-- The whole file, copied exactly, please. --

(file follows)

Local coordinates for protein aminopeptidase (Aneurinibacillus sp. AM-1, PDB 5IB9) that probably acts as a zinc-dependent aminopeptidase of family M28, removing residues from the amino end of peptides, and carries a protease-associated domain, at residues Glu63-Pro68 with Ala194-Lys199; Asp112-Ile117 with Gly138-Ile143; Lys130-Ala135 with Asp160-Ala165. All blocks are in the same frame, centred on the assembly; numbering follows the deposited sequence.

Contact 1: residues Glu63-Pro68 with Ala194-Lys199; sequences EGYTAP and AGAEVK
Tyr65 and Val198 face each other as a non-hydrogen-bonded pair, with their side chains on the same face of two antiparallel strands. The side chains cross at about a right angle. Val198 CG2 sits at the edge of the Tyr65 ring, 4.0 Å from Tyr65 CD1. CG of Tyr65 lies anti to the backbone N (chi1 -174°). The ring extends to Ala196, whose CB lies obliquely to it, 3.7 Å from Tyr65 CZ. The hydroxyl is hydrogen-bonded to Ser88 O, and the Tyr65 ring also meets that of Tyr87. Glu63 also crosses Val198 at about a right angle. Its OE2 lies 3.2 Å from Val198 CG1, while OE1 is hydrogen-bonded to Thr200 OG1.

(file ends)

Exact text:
Local coordinates for protein aminopeptidase (Aneurinibacillus sp. AM-1, PDB 5IB9) that probably acts as a zinc-dependent aminopeptidase of family M28, removing residues from the amino end of peptides, and carries a protease-associated domain, at residues Glu63-Pro68 with Ala194-Lys199; Asp112-Ile117 with Gly138-Ile143; Lys130-Ala135 with Asp160-Ala165. All blocks are in the same frame, centred on the assembly; numbering follows the deposited sequence.

Contact 1: residues Glu63-Pro68 with Ala194-Lys199; sequences EGYTAP and AGAEVK
Tyr65 and Val198 face each other as a non-hydrogen-bonded pair, with their side chains on the same face of two antiparallel strands. The side chains cross at about a right angle. Val198 CG2 sits at the edge of the Tyr65 ring, 4.0 Å from Tyr65 CD1. CG of Tyr65 lies anti to the backbone N (chi1 -174°). The ring extends to Ala196, whose CB lies obliquely to it, 3.7 Å from Tyr65 CZ. The hydroxyl is hydrogen-bonded to Ser88 O, and the Tyr65 ring also meets that of Tyr87. Glu63 also crosses Val198 at about a right angle. Its OE2 lies 3.2 Å from Val198 CG1, while OE1 is hydrogen-bonded to Thr200 OG1.